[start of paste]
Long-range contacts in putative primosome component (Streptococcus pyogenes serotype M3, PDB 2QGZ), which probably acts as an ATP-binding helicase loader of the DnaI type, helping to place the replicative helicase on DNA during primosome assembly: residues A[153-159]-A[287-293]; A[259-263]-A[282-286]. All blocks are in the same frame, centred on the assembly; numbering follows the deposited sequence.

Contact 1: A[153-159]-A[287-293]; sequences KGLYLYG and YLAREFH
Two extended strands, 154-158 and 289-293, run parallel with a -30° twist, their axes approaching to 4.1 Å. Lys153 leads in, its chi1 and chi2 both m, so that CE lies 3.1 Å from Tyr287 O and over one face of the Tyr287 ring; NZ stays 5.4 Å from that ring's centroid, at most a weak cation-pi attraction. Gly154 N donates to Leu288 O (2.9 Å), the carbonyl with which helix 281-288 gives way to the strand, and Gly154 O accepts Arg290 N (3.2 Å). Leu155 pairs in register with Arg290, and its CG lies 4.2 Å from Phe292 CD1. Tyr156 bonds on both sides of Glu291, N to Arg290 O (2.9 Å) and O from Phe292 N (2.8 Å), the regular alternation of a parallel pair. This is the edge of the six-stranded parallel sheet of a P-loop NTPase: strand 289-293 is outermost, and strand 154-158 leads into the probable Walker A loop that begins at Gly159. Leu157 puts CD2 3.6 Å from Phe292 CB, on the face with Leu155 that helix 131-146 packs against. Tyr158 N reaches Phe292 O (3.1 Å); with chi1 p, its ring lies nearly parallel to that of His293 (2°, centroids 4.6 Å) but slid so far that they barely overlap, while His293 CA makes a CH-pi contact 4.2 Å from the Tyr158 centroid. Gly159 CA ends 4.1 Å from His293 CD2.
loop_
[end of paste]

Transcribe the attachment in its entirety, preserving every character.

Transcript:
Long-range contacts in putative primosome component (Streptococcus pyogenes serotype M3, PDB 2QGZ), which probably acts as an ATP-binding helicase loader of the DnaI type, helping to place the replicative helicase on DNA during primosome assembly: residues A[153-159]-A[287-293]; A[259-263]-A[282-286]. All blocks are in the same frame, centred on the assembly; numbering follows the deposited sequence.

Contact 1: A[153-159]-A[287-293]; sequences KGLYLYG and YLAREFH
Two extended strands, 154-158 and 289-293, run parallel with a -30° twist, their axes approaching to 4.1 Å. Lys153 leads in, its chi1 and chi2 both m, so that CE lies 3.1 Å from Tyr287 O and over one face of the Tyr287 ring; NZ stays 5.4 Å from that ring's centroid, at most a weak cation-pi attraction. Gly154 N donates to Leu288 O (2.9 Å), the carbonyl with which helix 281-288 gives way to the strand, and Gly154 O accepts Arg290 N (3.2 Å). Leu155 pairs in register with Arg290, and its CG lies 4.2 Å from Phe292 CD1. Tyr156 bonds on both sides of Glu291, N to Arg290 O (2.9 Å) and O from Phe292 N (2.8 Å), the regular alternation of a parallel pair. This is the edge of the six-stranded parallel sheet of a P-loop NTPase: strand 289-293 is outermost, and strand 154-158 leads into the probable Walker A loop that begins at Gly159. Leu157 puts CD2 3.6 Å from Phe292 CB, on the face with Leu155 that helix 131-146 packs against. Tyr158 N reaches Phe292 O (3.1 Å); with chi1 p, its ring lies nearly parallel to that of His293 (2°, centroids 4.6 Å) but slid so far that they barely overlap, while His293 CA makes a CH-pi contact 4.2 Å from the Tyr158 centroid. Gly159 CA ends 4.1 Å from His293 CD2.
loop_